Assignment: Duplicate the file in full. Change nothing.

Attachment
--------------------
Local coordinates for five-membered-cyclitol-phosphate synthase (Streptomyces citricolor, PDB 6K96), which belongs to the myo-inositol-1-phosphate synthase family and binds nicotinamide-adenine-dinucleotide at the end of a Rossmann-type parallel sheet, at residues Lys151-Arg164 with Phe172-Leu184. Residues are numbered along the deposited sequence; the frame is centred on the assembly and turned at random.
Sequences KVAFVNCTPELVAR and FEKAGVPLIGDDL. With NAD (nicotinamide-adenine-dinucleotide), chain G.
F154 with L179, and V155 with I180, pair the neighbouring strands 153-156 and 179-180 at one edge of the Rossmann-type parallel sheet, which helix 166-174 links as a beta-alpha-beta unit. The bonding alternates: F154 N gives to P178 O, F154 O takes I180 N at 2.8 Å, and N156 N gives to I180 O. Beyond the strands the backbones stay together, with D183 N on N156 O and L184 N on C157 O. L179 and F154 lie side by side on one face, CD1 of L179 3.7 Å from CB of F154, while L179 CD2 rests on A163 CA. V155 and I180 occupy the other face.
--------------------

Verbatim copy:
Local coordinates for five-membered-cyclitol-phosphate synthase (Streptomyces citricolor, PDB 6K96), which belongs to the myo-inositol-1-phosphate synthase family and binds nicotinamide-adenine-dinucleotide at the end of a Rossmann-type parallel sheet, at residues Lys151-Arg164 with Phe172-Leu184. Residues are numbered along the deposited sequence; the frame is centred on the assembly and turned at random.
Sequences KVAFVNCTPELVAR and FEKAGVPLIGDDL. With NAD (nicotinamide-adenine-dinucleotide), chain G.
F154 with L179, and V155 with I180, pair the neighbouring strands 153-156 and 179-180 at one edge of the Rossmann-type parallel sheet, which helix 166-174 links as a beta-alpha-beta unit. The bonding alternates: F154 N gives to P178 O, F154 O takes I180 N at 2.8 Å, and N156 N gives to I180 O. Beyond the strands the backbones stay together, with D183 N on N156 O and L184 N on C157 O. L179 and F154 lie side by side on one face, CD1 of L179 3.7 Å from CB of F154, while L179 CD2 rests on A163 CA. V155 and I180 occupy the other face.